Dissect for us if you can the phenomenal success and longevity of Mo Rivera.
On one pitch. It’s unprecedented. I think anybody can comfortably say that he’s the greatest closer in the history of the game. And to be the greatest closer in the history of the game on one pitch, it’s just one of those things that’s really hard to quantify and explain.
We were reminded of how much fun [Pedro] really was and how entertaining he really was. And I decided it’s a shame we had to bring you to Boston and run him out of town. Why did you do that?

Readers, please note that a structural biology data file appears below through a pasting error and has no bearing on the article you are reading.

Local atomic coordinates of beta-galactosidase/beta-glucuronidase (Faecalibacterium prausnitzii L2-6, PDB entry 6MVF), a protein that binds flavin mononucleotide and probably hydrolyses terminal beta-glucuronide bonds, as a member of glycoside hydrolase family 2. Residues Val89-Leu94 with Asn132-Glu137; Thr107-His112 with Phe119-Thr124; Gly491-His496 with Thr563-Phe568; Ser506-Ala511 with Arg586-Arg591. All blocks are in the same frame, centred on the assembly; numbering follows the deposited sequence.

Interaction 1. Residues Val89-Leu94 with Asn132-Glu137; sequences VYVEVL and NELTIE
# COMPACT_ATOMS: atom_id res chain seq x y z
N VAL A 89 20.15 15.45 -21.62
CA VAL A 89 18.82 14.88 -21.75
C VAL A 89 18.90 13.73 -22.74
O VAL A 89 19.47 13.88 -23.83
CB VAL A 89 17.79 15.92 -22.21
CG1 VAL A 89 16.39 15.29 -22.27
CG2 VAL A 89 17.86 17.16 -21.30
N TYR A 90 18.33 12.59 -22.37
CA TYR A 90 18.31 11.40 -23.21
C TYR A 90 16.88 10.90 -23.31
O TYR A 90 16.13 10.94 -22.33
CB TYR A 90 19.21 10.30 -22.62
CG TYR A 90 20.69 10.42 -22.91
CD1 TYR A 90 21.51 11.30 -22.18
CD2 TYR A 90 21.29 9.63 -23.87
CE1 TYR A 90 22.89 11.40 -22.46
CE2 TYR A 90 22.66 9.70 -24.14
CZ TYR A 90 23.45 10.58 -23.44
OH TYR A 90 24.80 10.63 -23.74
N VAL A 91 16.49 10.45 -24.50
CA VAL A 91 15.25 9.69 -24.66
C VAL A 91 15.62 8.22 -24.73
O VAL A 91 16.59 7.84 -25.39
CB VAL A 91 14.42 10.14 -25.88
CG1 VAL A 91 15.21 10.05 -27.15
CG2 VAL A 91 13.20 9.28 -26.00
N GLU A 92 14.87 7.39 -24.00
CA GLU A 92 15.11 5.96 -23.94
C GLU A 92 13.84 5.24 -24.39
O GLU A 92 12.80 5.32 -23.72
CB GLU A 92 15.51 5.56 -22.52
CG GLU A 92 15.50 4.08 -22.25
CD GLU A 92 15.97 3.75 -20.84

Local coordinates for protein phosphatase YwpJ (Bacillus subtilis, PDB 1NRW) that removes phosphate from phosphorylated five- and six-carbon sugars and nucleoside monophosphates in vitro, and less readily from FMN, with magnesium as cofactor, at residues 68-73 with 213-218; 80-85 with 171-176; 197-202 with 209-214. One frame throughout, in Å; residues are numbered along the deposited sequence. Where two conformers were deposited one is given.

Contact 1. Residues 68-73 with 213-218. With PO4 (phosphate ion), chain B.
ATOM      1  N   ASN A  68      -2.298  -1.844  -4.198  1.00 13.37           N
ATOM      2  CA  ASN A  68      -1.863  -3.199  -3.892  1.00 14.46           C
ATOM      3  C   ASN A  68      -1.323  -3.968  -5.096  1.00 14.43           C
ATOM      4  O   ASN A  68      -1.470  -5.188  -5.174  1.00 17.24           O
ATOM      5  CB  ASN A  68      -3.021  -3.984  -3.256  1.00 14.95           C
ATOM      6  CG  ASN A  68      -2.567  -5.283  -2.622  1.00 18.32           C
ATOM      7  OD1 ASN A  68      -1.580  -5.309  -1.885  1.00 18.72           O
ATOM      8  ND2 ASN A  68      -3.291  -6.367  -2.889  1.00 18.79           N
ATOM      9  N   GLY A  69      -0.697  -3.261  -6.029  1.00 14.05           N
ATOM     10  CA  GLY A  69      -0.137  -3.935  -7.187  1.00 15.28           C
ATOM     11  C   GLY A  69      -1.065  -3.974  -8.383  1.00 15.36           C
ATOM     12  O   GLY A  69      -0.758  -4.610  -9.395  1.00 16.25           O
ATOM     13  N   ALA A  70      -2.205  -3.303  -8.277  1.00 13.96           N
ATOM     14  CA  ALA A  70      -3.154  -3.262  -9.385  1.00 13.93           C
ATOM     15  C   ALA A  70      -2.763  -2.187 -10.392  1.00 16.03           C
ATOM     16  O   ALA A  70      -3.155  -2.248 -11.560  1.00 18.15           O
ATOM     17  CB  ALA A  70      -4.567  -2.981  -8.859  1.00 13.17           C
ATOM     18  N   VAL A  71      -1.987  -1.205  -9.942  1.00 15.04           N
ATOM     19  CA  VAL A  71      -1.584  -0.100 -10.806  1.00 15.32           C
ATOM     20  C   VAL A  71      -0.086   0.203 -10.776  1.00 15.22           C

Here’s the thing about that, though. This is from a player’s perspective. I’ve played with a couple of guys in my life that were first-ballot Hall of Famers, Pedro being one of them. And he wasn’t a player that etched that Hall of Fame monument when I played with him. But as a player, you see that funny-ha-ha stuff and the from-the-heart stuff in a different light [because] you’re living with these guys every day. And there’s things that happen behind the scenes that aren’t fun and cool. And you watch people that you care about and people that you know respect the game get disrespected. You guys remember, when Pedro was here, Pedro played by different rules. And Pedro, to a degree, earned the right to play by different rules. But players that play by different rules and take advantage of those, that’s probably the only reason I ever had issues with Pedro. And it was not a big deal, I know people are going to make it a bigger deal than I’m making it. But the amount of respect and admiration and the loyalty and friendship I have with [Terry Francona] … I saw some things, from Opening Day leaving the ballpark in Tito’s first game here. There’s just little, crappy, dumb stuff. But you know what, you never questioned the guy’s heart and commitment and the fact that he was going to leave it on the field every fifth day. As a teammate, that’s all I ever asked from anybody I ever played with, and there are very few guys I played with that didn’t give me that.